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TEE TOPEKA. DAILY STATE JOURUAI-MOHDAY EVENING, JULY 29, 1907.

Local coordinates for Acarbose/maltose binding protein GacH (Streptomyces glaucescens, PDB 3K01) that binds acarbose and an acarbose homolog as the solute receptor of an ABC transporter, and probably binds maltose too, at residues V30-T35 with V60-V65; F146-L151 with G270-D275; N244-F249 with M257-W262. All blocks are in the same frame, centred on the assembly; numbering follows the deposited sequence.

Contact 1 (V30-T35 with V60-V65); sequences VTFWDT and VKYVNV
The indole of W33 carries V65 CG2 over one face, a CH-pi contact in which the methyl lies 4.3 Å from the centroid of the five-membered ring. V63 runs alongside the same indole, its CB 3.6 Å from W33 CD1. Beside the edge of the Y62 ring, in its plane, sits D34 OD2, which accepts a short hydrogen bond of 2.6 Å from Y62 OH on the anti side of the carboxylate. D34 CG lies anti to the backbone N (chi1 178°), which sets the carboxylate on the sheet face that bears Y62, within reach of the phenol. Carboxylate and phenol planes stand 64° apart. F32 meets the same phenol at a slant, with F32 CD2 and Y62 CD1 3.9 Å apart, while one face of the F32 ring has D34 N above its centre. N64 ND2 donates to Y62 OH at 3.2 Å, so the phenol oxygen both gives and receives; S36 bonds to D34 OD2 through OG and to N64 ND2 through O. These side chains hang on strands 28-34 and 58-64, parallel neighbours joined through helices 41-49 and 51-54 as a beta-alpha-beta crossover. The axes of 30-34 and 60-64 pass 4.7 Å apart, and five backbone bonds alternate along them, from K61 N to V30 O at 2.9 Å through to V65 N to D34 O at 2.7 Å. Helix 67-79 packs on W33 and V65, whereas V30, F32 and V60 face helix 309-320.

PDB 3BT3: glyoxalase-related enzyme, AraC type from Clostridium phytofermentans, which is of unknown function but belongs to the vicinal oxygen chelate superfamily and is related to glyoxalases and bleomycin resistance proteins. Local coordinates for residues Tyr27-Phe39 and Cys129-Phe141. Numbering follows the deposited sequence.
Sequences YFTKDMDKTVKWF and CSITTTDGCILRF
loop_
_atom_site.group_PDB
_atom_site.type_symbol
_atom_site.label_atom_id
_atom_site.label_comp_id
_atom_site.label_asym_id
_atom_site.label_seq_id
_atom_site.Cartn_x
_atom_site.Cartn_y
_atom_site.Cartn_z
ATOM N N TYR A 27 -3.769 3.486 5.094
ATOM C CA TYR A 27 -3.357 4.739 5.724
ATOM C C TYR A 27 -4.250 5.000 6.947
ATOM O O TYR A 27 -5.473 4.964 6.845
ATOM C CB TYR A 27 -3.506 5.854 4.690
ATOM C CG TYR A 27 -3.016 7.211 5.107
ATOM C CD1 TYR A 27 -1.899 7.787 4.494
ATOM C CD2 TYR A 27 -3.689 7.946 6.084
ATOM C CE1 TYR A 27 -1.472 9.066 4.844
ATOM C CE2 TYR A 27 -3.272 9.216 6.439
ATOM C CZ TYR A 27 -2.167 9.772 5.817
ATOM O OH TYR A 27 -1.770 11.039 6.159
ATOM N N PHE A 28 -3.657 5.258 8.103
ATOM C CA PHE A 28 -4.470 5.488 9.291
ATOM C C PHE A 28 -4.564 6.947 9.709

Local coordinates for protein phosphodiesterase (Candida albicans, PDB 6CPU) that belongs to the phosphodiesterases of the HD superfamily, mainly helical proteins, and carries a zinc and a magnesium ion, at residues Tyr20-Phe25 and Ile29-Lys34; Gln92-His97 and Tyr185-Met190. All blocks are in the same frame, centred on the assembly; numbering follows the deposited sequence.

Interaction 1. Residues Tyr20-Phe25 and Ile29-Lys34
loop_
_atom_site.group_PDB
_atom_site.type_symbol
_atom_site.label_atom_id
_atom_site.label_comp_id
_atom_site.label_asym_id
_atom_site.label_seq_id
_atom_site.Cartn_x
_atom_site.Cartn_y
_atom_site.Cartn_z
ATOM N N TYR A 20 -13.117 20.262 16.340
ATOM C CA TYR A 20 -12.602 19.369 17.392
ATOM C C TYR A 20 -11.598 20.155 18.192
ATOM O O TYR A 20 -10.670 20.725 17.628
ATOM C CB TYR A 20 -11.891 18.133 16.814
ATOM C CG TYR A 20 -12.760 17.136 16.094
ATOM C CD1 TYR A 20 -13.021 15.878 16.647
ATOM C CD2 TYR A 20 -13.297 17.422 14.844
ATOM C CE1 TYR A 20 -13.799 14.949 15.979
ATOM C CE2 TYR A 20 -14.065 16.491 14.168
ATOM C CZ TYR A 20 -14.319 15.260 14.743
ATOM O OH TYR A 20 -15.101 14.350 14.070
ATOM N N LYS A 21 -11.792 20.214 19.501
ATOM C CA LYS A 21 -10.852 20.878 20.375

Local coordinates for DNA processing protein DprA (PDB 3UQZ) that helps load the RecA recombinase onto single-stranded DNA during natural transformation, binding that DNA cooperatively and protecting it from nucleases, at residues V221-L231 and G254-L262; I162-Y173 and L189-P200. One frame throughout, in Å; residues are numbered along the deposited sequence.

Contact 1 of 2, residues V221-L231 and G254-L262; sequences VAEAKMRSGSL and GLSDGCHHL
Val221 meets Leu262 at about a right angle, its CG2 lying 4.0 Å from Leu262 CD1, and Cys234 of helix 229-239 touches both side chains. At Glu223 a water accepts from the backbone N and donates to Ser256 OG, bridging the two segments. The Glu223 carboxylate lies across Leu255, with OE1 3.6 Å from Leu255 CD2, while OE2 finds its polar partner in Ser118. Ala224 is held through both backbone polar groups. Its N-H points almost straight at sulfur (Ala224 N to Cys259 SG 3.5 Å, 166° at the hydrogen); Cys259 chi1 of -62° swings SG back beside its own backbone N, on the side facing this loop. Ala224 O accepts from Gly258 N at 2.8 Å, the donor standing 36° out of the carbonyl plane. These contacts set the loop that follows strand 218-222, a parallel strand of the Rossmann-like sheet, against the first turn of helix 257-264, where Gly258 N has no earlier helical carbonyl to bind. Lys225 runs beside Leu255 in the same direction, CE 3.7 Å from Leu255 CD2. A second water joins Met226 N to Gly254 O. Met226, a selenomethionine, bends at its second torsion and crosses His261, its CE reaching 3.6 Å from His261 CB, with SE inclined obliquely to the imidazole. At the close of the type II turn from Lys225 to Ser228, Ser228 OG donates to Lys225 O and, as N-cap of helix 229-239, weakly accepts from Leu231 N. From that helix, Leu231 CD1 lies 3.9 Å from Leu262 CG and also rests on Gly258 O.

RAILROAD NEWS. Just How the Two Cent Rate Is Working. An Explanation Made by a Gen eral Passenger Agent. NO INCREASED TRAFFIC It'll Take a Long Tims Straighten Things Out. to Other Items of Interest Railway People. to In discussing the two cent passenge rate situation throughout the west, the teneral Dasseneer agent of a western road had this to say recently: ' "Leaving all legal questions involved to our legal department, we are lining up our rates on the basis of two cents maximum in the states where such leg islation has been passed. It will be a year before all the interstate rates af fected are finally adjusted, but the more important changes will be in ef feet in a rminle of months. "A small road with a straight line might complete its tariff in two weeks, but the laiger systems have a big task on their hands. It is merely a question of the working capacity of the rate clerks. A staff of expeits cannot be en larged offhand. There is no disposition to delav matters. "Much has been said of the increase in travel to result from a lower maxi mum fare. I look for no increase worth mentioning. A special rate for an excursion cret tes travel, but a low r reerulAr fnre will not have such ef' feet in this western country. Least of all could such effect be expected in the essentially agricultural sections. "Nothing is said on the other side of the question. If a lower rate increases travel, it would seem to be true, con versely, that a higher rate decreases travel. If the reduction of the higher rates to two cents brings new travel, an advance of the lower rates to two cents would cost us some old travel. "The Wisconsin, for example, rate between manv local stations was 2.8 cents maximum, and theoretically it would be 1.8 cents under a two cent maximum. "The effect of a two cent maximum in all our states on our passenger rev enue, assuming the same volume of travel as we carried last year, I believe would be the same percentage of re duction in revenue as the percentage of reduction in the maximum fare, minus what we might derive from a slight increase in business. If we undertook to make the two cent fare uniform the increase in travel that had moved at a higher rate would be offset by the de crease in the travel that had moved at a lower rate. It is a complicated ques tion, and predictions would have to be postulated upon many uncertain con ditions. "Travel shows an increase over a year ago that we regard as very fair and due to influence entirely separate from the lower rates in two cent fare states. Fourth of July business was not up to expectations, but the summer tourist and resort movements is iieavy. There is not much in the way of col onist travel at this1 period. General traffic is excellent." ROCK ISLAND EATING HOUSES. T'nder a Now Plr.n .7. J. Greer Will Manage Them. Arrangements have been completed whereby the eating houses and hotels conducted by the Rock Island Rail way company along the lines of its yptem have been turned over to the management of Mr. J. J. Greer, who will from this time have charge of this branch of the business, it being the aim to entirely divorce the man- aqremf'nt of the houses from the r-andling of the operation of the rail-v.-ay property. The dining car service will continue tj be managed by Mr. Frank Stewart, superintendent of dining cars at Dav enport, Iowa. Trainmen will continue to receive favorable rates at the eating houses under rules similar to those that have heretofore prevailed. Mr. Greer is well and favorably known .n many points of the Rock Island system. For a number of years Ye has had contracts for handling the providing of food for gangs engaged In construction or other work along the lines of the Rock Island, and has earned for himself the reputation of providing the best that could be had. roubt'es Mr. Greer will soon es tablish the Fame reputation in so far as the eating houses are concerned. SANTA FE IMPROVEMENTS. Extensive Ones Are Now Under Way r.t Argentine. Argentina, Kan.. July 29. Ground is being cleared in the Santa Fe yards In Argentine for the new storehouse and master mechanic's office. The storehouse will be 50x142 feet and will have a 200 foot platform. It expected th;it the contract for the fireproof shops, which were destroyed by fire several weeks ago, will be let in a few dys. The shops will be 112x200 feet. ALABAMA IS FOREHANDED. Appropriates Big Sum of Money to Carry on Its Railroad Fight. Montgomery. Ala., July 29. The bill to approoriate SliO.OOA for rit. mg the fights made by the railroads I on state rate regulation laws was passed by the house Saturday and No Change Necessary Dr. Price's Delicious Flavoring Extracts have always been hon estly labeled; no change was nec essary since the enactment of the National Pure Food Law, either as to label or their manufacture. They have had for nearly half a century the patronage of the intel ligent housewives of this country. PRICE'S 9? CELKI0U3 9 flavoring vanm Lemon txiracis Orang- Rose, V.--i X .'iff,: lvfeiii. jiw'vJK GOVERNOR E. B. GLENN GOVERNOR GLENN stands out for what ho considers to be the rights of his state in the matter of the enforcement of the North Carolina rail way rate law in spite of the action States circuit court in issuing injunctions restraining state officials from car rylng out its provisions. v. ent to the governor, who is expected to sirn it at once. The Alabama situation is somewhat similar to that in North Carolina, ex cept that Governor Comer is not at tempting to violate any of the orders of the federal court, being willing to let the matter be fought out in the courts. NEW SYSTEM IXJR THE SOUTH. Plans Formed for the Georgia and Florida to Be 3C0 Miles Long. Plans have been perfected which insure the completion of a new rail road system for the south, to be known as the Georgia and Florida railway. It is to have 360 miles of road to start with. The new line will extend between Augusta, Ga., and Madison. Fla. The latter point is only about forty miles from the gulf, to which the new sys tem will be extended, reaching some suitable rort. The plan is to amal gamate several small lines by build ing about 104 miles of new road. The project has already been financed, and the cost will be 5,000,000 or $6, 000.000. According to the Manufacturers' Record the new system is the most important transportation event of i the year for the south, as it will open up a territory now practically without railroad facilities and cross all of the principal railroads of the section. The lines acquired and to' be con nected are the Augusta and Florida railway, 30 miles; the Millen " and Southwestern railroad. 53 miles; the Atlantic and Gulf Short Line railroad. 20 miles; the Ocilla and Valdosta railroad. Hazelhurst division." 30i miles: the Douglas, Augusta and Gulf railway, 57 miles; the Nashville and Sparks railroad, 12 miles, and the Valdosta Southern railway. 28 miles. or a total or 230 miles of completed railroad at present. The company has also an option upon 4 5 Der cent of the stock of the Savannah and Statesboro railway, 33 miles long, running from Cuyler to Statesboro. Ga. GOULD LINE TRACK IS SAFE. So Say Missouri Commissioners After a Second Trip Over It Nevada, Mo.. July 29. Some time ago, due to agitation, started by the new irackmen's union of Fort Scott, 1-an., tne Missouri Board of Ra.il wav commissioners made an inspection of i ne iracKS or tne Missouri Pacific. ine secretary of the union and trackman expert went along with the commissioners on a very slow train and certain defects were pointed out to the company, with the request that tney be remedied. Commissioners w igniman and Oglesbv again went over the part of the road in the Jop- iiii uimm.hi on Saturday. General Su perintendent McKee and Division Su penntenuent Staph were on ths train and showed the disposition of the company to meet every demand of -"""iuners. Commissioner . Wlrhtman sum- -t believe the comnanv is artfne- In s-nnri faith and intends to he fain with v, public and the commissioners, and, in my opinion, there need be no appre hension as. to the dane-prniia mn,minn of the track. The track as a whole is in a safe condition and fit to support ir iiii.iv iciuirca or It. WITH THE HARNESS RACERS. Thormvay Lowered His Record Six Seconds r.t Grossc Potnte. Detroit, Mich., July 29. W. W. Cox. the New England reinsman. woii two races at Gros.se Pointe Saturday. Thorn way lowered his record from 2:12 to 2:06. The horses divided, some going to Cleveland where the grand circuit takes up on Tuesday, while others were shipped to Kalama zoo for the stake meeting and the Great Western circuit to follow. Sum mary: 2:10 pace. purse $1,500: Thorn way, b. h.. (Cox) -won in straight heats. Time. 2:07. 2:06. 2:09. Aileen Wilson. Cleo S.. Rushville. Re gina. The Donna, also started. M. and M. consolation. $2,000: Claty Latis, ch. m. by Pilatus-Mamie Nut wood, by Nutwood. (Lasell won in OF NORTH CAROLINA. of Judge J. C. Pritchnrd of the United straight heats. Time 2:11, 2:10H. 2:09. Margaret O.. Kenneth, also started. 2:06 pace, purse 1,500: The Friend, blk. h., by Heir-At-Law-Winifred Chimes, by Chimes. (Cox) won first and second heats. Time. 2:05, 2:06H. Cascade took third heat in 2:07. Custer,- Eudora. Vesto Boy and Hal C. also started. 2:12 trot, purse $1,500: Berico, br. g., bv Palatka-Myra, by Knickerbock er, (Smith) won in straight heats. Time. 2:13. ,2:1014. 2:11, Mae Heart, Athasham. Tokil.'Paul Kruger ana Camilla also started. . ORIENT'S $10,000 DEPOT. Work on Structure Is About to Be StP.rtcd. Wichita. Kan., July 29. Work is about to be commenced upon the first building to be erected in this city by the Kansas City, Mexico & Orient Railway company. A permit was granted Saturday by Fire Marshal Walden for the proposed new freight depot of the Orient, to be built on East Douglas avenue, just east of the Frisco depot, which the Orient will scon be using for its passenger busi ness. This building will be. with one ex ception, the largest structure thus far built by the company, the exception being the round house at Fairview, it vWfeli'! W ' I f iff nJDGE PRITCHABD A2TD THE NORTH CABOIUTA RAILROAD RATE LAW CONTROVERSY, . HE conflict between state and federal authorities in North Carolina In the mntter of enforcing the new railway rate law of that common- ealth has excited national attention on account of the importance of the undamental principles involved and the possible bearing of the Incident on -urrent political issues. North Carolina recently passed a law making 24 ents per mile the maximum rate to be charged by a railroad in the state. Two ticket agents were charged with violation of this law and were sen tenced to thirty days on the chain gang by an Asherille police court judge. .n order for the discharge of the prisoners was obtained by recourse to Judge '. C. Pritchard of the United States circuit court, formerly United States enator from North Carolina, who took the ground that the penalty clause of lie new rate law was unconstitutional. Governor Glenn defied the decision f the federal Judge and ordered the state officials to enforce the rate law. The -ase will probably go to the suprnne court of the United States for deter mination, , , Okla. It will be of brick, 30xIS7 feet in size, with side wails sixteen feet high. It will cost 10,000. Work on this building will begin soon as the necessary material which has already been purchased, can be placed on the ground.." IKDIAXS KOWJHELPING OCT. Working With Vim on Construction of St. Paul Line. Chicago, July 29. rA. J. . Earling, president or tne &u faui, has return ed from a visit to the Black Hills dis trict, where he has been inspecting the progress or tne company s .coast extension. Mr. Earling states that on one portion of the extension there is a band of 350 Cheyenne Indians working, under the leadership of Chief Yellow Hand-. .The chief is too dignified to soil his hands with a pick or shovel, but he drives a team hitch ed to a dirt-carrying wagon, and thinks this is "heap good." This is the only instance so far as known where a large band of Indians have work. Stael Car Plant for Hill's Line. Superior, Wis., July 29. The Great Northern road has . authorized the construction of shops in Superior for the purpose of building steel ore and freight cars. The total- cost of the buildings and equipment is estimated at about $200,000. NORTH CAROLINA WINS. The Railroads Agree to Observe the ' Rate Law. Raleigh, N. C, July 29. The state of North Carolina has won in- its fight to have its passenger rate law f two and one-fourth cents observed by all the railroads pending an . appeal to the courts by the roads of the state which propose to fight the law. The promise of obedience to tne law by the Southern railway and the At lantic Coast Line railway, which since July 1, the date set for the rate law to go into effect, has . been violating the law, was given at a conference which the railroad company sought with Gov ernor Glenn, who had stated that as a precedent to any agreement he might make, the two and one-fourth cent rate first must be put into effect. The conference was a private one, newspaper men being excluded at the request of the railroad attorneys. After the conference Governor Glenn stated that at the beginning of the conference the railroad representatives stated that they were ready to agree to the two and one-fourth cent rate, in letter, it later to be tested in the original in junction case before Judge Pritchard, an appeal if necessary to be taken by the state to tne supreme court or tne United States, while the railroads would appeal the case to tne jNortn Carolina supreme court and if neces sary take the case, on writ or error to the supreme court of the United States. August 8 was agreed upon as the time for putting into effect the two and one fourth cent rate. - E. F. A CLARK WINS Topcka Contractor Will Erect Build ings at Fort Hays. Hays. Kaii.. "July" 29 Contracts for the erection of two new -buildings, additions to the Fort' Havs State Normal school. were awarded Saturday to E. F. A. Clark of Towka. His bid was for $36,000. and there were three other bidders against him. - , Under the terms of the contract the new buildings must be cbmDleted by July 1 next. They will double the capacity of tlie institution. A Leavenworth Holdup. Leavenworth, Kan., July 29. John McCreary,.an old resident of this city, was held up ' and " robbed Saturday evening. Ha was about to alight from a southbound Missouri Pacific train at the union depot when three m.ir. caught him in the vestibule of a car and took $25 in cash and a watch from him. The robbers did this with fifty people close by. None realized what was taking . place. After the haldup the robbers jumped from the train and escaped. - ARE INDIGNANT. Reading Friends of Mabel Level Make Vigorous Protest. Think Man Responsible for Her Death Needs Punishment. CAN'T UNDERSTAND. Fear the Body of the Girl Was Not in the Coffin. Would Raise a Fund to Investi gate Tcpeka Mystery. Reading. Kan., July 29. The death at Topeka by an operation of Mabel, or Mamie Level, is deeply , regretted here where she was reared, and indignation over the failure to prosecute the man alleged to be guilty of her death is very general. Perry Taylor, believed to have wrong ed her, came here two years ago from 1 opeka to help pick the apple crop, and met her in the orchards. After a brief luui loujp ue proposed marriage, was accepted, and with a marriage license issued at Emporia went with her to Rev. McKenzie to have a marriage cer emony performed. Rev. McKenzie re fused to marry them because of her age, an imperfect license, and the rumor that he had a wife in Topeka. Taylor in a fit of anger tore up the license, de nounced tne minister and left with the statement that he did not need a license to marry her anyhow. She was taken to Topeka by himi and the culmination leaves people here so indignant that they will subscribe a fund, i necessary, to do justice to her, and warn others. They can not understand why the mat ter is dropped and where the attempt to hush it comes from. There is a pre valent suspicion that the body of the girl has been disposed of in Topeka, as friends were refused a view of the body under instructions not to open the casket or case containing it on its ar rival here, where the burial was made. CIMARRON TO CELEBRATE. In Honor of Her Twentieth Birthday There Will Be a "Round Up." Cimarron, Kan., July 29. On Tues day Gray county will celebrate her twentieth birthday anniversary at Cimarron by a large picnic and varied programme of speeches, sports, etc. The markers for the Santa Fe trail will be set with appropriate cere monies. The State Historical society has given Gray county four markers which will be placed at different points in the county. The Cimarron crossing, one of the historic points on the trail, is about two miles west of Cimarron and the place now occupied bf the city of Cimarron was once an important camping place for the freighters. One of the markers will be placed in the heart of the town, on the corner of two of the most important intersecting streets, which is directly on the old trail, and this will be set during the celebration. - W. R. Stubbs of Law rence will be the principal speaker. The poem,' "The Santa Fe Trail," writ ten by a Kansas poet, - N. Pearson of McPherson;' which recently appeared i several papers, will be recited at the Drogramme. An automobile race, colt show, irri gation exhibition, ball game, athletic sports, awarding of agricultural prizes and other attractions are expected to draw the biggest crowd to Cimarron that has congregated in many years. CAWKER CITY CHAUTAUQUA. Bishop Vincent and Senator La Fol lctte Two of the Attractions. Cawker City, Kan... July 29. Bish op Vincent, whose recent remarks on the subject of revivals attracted so much comment, is one of the speak ers at Lincoln Park Chautauqua, which meets here August 10th to 25th. Bishop Vincent, known as the "father" of the Chautauqua move ment, will deliver the address on Recognition day. August 20th, and his coming is eagerly awaited, as it is expected that the storm of criticism aroused by his remarks will lead him to express himself more ful ly than he has done heretofore. Sen ator Le Follette will be at Lincoln park on August 12th, and Governor Cummins will be the speaker on Na tional day, August 22. For these speakers the Missouri Pacific will run excursion trains on both its north and south branches, and immense crowds are expected. BABY WAS UNINJURED. Storm at Ashland Blew Walls Upon a Sleeping Child. Ashland, Kan., July 29. A heavy rain fell here late Friday, accompanied by destructive winds in some localities. Three inches of water fell within an hour. The house of John Craig was un roofed and the walls fell upon a bed in which a baby was sleeping. The child was uninjured. Y. P. C. U. Elects Officers. Pittsburg, Kan., July 29. The dis trict convention of the Young People's Christian union of the United Breth ren church of southeastern Kansas, which has been in session in Pitts burg, elected these officers late' Sat urday: President, R. H. Bennett of Tola; vice president, G. W. W.. Atkin son of Pittsburg: corresponding secre tary, Mrs. Nellie Ayling of Toronto: recording secretary. Miss Mabel Wag goner of Parsons; treasurer, M. L. Vexie of Iola; junior superintendent, Mrs. C. V. Bertch of Pittsburg. Fell Bead on the Sidewalk. Hutchinson, Kan., July 29. V. H. Prater of Kansas City, Kan., died here Saturday on the sidewalk. He had Just cashed a check at the State Exchange bank, his wages earned as a member of a local threshing ma chine crew, and had walked out of the bank. Dr. S.-M. -Colladay said death was due to a cerebral hem orrhage. Western Postmasters Named. Washington, July 29. These postmas ters have been appointed: Indian Ter ritory Delight, district 13, Thomas Rag land, vice Paul Armstrong, deceased. Karsas Cabbell, Logan county, Mary L. Wclf, vice C. M. Cornelison, resigned. Oklahoma Nlles, Canadian county, V. A. Niles, vice C. D. Garvin, resigned; Streeter, Day county. Anna B. Redden, vice W. S. Anderson, deceased. Three Inches of Rain Fell. Jamestown, Kan., July 29. The heaviest rain of the year fell here Saturday night, and has practically Insured the corn crop against failure. Three inches and a half of water fell and farmers are Jubilant, as pastures and meadows were . exceedingly dry. When Cooks and Servants Fail. When cooks fail you and I servants fail you and domestic 1 problems come thick and fast there is mm Q g 0 i I Shredded WHieaff 1 to lean upon in every emerg- ency. Ready-cooked, ready-to- 0 serve, it is delicious for break- 5 fast or for any meal in com- D bination with strawberries or R other fresh fruits. Contains more nutriment than meat or R eggs and is more easily digested Try TRISCUIT as a Toast in place of white bread. i D i o i i For breakfast heat the Biscuit in oven to re store crispness, pour hot or cold milk over it, add a little cream and a little salt ; or, sweeten to taste. Shredded Wheat is delicious and wholesome for any meal in combination with fresh or preserved fruits. At your grocers. miisi;icaiiiE3HBaiiBaiiBaiiEzaiiK3iiBaiia Plowing for wheat is going on rapid ly, and this rain will put the ground in excellent condition for work. Fell 100 Feet to His Death. Pittsburg, Kan., July 29. Falling a sheer distance of 100 feet from the top of the standpipe at Mineral Sat urday afternoon, Ernest Gleason. 24 years old, met instant death after be ing crushed and mangieu by the force of his fall. Kanss Rural Carriers. Washington, July 29. These rural free delivery carriers have been appointed: Kansas Greenwich, route 1, George L. Devore, carrier, Robert M. Elliott, sub stitute. PETTUS IS DEAD. United States Senator From Alabama Expires af Age of 86. Hot Springs, N. C, July 29. Senator Edmund W. Pettus of Alabama died Saturday night at 10 o'clock at Hot Springs, this state, from the effects of a stioke of apoplexy, with which he was seized while at breakfast Friday morning. His body was paralyzed and he never recovered consciousness. Senator Pettus' daughter and his grandson, E. W. Pettus, Jr., reached Hot Springs an hour before the sena tor's death, but he did not recognize them. The attending physicians say that from the moment of the apoplexy stroke Senator .Pettus sutTered no pain. The body will be taken to Selma, Ala. for interment. The funeral services probably will be Held in Selma Tuesday or Wednesday. Senator Pettus arrived in Hot Springs about a w-eek aso from Tate Springs, Tenn. Up to the time of his seizure he was apparently in the best of health. At breakfast Friday morning, it is said he was unusually cheerful, and when he was stricken the guests of the hotel believed he merely had had a fainting fit. Senator Pettus celebrated his eighty-eighth birthday anniversary in Tate Springs last week and on that occasion his unusual vigor was the sub ject . of comment. Senator John T, Morgan, Senator Pettus' colleague from Alabama, died June 1 at 82. In 1893 a vacancy occurred in one of the federal judgeships of Alabama and General Pettus decided that he would like to round out his legal career by serving on the United States bench. He packed up his satchel and made a trip to Washington for the purpose of enlisting Senator Pugh's support for the appointment. The train on which Mr. Pettus traveled arrived In Wash ington about 5 o'clock in the morning. It was too late to go to bed and too early to do anything else but go and see Senator Pugh. So the Alabama lawyer clambered into a cab and drove to the senator's house. He rang the bell loudly. A negro woman answered after a lapse of time long enough to indicate that the servant had been called from her bed. Sticking her head through the door, she asked what was wanted. "I want to see Pugh," answered Pet tus. "He's in bed." "That's all right. I'll go to his room." And he went. "Hey there, Pugh, wake up," said Pettus when he had discovered the slum bering statesman. Pugh awoke, for Pettus' voice was In proportion to, his frame. "There'3 a vacant Judgeship down in our state, and I want it," said Pettus, while Pugh was rubbing his eyes. "Pettus, you are too old," said Pugh as he rolled over in bed. "Pugh, you are a fool," retorted Pet tus, "and If I am too old to be a judge, I am not too old to be a senator." He strode out of the room, frothing Cream, Sugar, and a squeeze of lemon in ICED PO D:l clous for hot days. Read "The Road to Wellville" in pkgs. There's a Reason" !3S TUM &8Uf i4 $vi r 2i4 mm with anger. The cab went straight back to the railroad station, . where Pettus took the first train home. He had noc been back in Selme. five minutes befora everyone in the village knew that he. was a candidate for United States sen ator. He stumped the entire state, go ing into the furthermost counties to . press his claim for recognition. His cam paign cry was too old to be a Judge, but not too old to be a senator. He won an overwhelming victory and has been in the senate ever since. Here are some of the things Senator. Pettus did at 86: Chewed tobacco, drank liquor mod erately, read his Bible, ran no bills, callad his wife sweetheart, saw death far off, worked although a senator, brim med with subtile humor, carried a red bandanna, loved flowers, enjoyed a poker game. CALL IS ISSUED. Transmlsslsslppl Congress to Meet at Muskogeo in November. Kansas City, Mo., July 29. The of ficial call for the eighteenth annual session of the Transmississippi Com mercial congress to be held at Mus kogee, in the new state of Oklahoma, November 19, 20, 21 and 22 next, has been Issued. Representation is pro vided for as follows: The governor of each state and ter ritory may appoint ten and not more than twenty delegates; the mayor of each city one delegate and one addi tional delegate for each rive thousand inhabitants, provided, however, that no city shall have more than ten del egates; each county may appoint one delegate through its executive offi cers; each business organization one delegate and one additional delegate for every fifty members, provided, however, that no such organization shall have more than ten delegates. Governors of states and territories, members of congress of the United States and former presidents of the Transmississippi Commercial congress are exofficio members with all the privileges of delegates except voting. The call says: "The executive committee respect fully directs attention to the fact that the Transmississippi Commercial congress, in holding its eighteenth an ual session co-incident with the ad mission into the federal union of the new state of Oklahoma, follows a pre cedent long established of maintain ing a foremost position in all matter affecting the material advancement of the region west of the Mississippi river. Then admission of Oklahoma and Indian Territory is therefore sug gested as a fitting occasion for the assembling of the commercial inter ests of the Transmississippi states. Tho message of the president or tna United States to the national congress, January 23, 1907, indorsing tne tecom mendations from the Transmississippi Commercial congress which were adopt ed at the Kansas City session, urging a closer commercial union with the Latin republics, again brings forcibly to the attention of the commercial hnriies of the Transmississippi section the necessity for fuither agitation along this line, to the end that the commerce of the country may be so enlarged as nhtSin rmrpstricted and speedy in tercourse with the republics of Central and Southern America. "Attention is also airectea io uw nromtit action of President Roosevelt In appointing an inland waterways com mission, whose duties it is to prepare and report a comprehensive plan for thf improvement for the river systems of the United States. Inasmuch as the Transmississippi states and the terri tories are especially inieresieu n commission, the commercial organiza tions of this section are urged to give this matter attention when delegates are selected to attena ine rainsrma. Other subjects meniionea in me cum for discussion are rorest reserves, me creation of a department of mines and mining, co-ordinate wiin me depart ment of agriculture; nvtra mm iwiuuio, federal supervision and the right of the government to secure me tuoi ui isol ation by a leasing system upon water, land or timber; operation of the no tional reclamation act;- drainage of submerged public lands; scientific farm ing as a means of reclaiming the public grazing lands in the semlarid states; municipal, state and federal owner ship; statehood for New Mexico; pri vate : monopoly; Panama and the ca nal; merchant marines; Irrigation; beet culture and the sugar industry and immigration.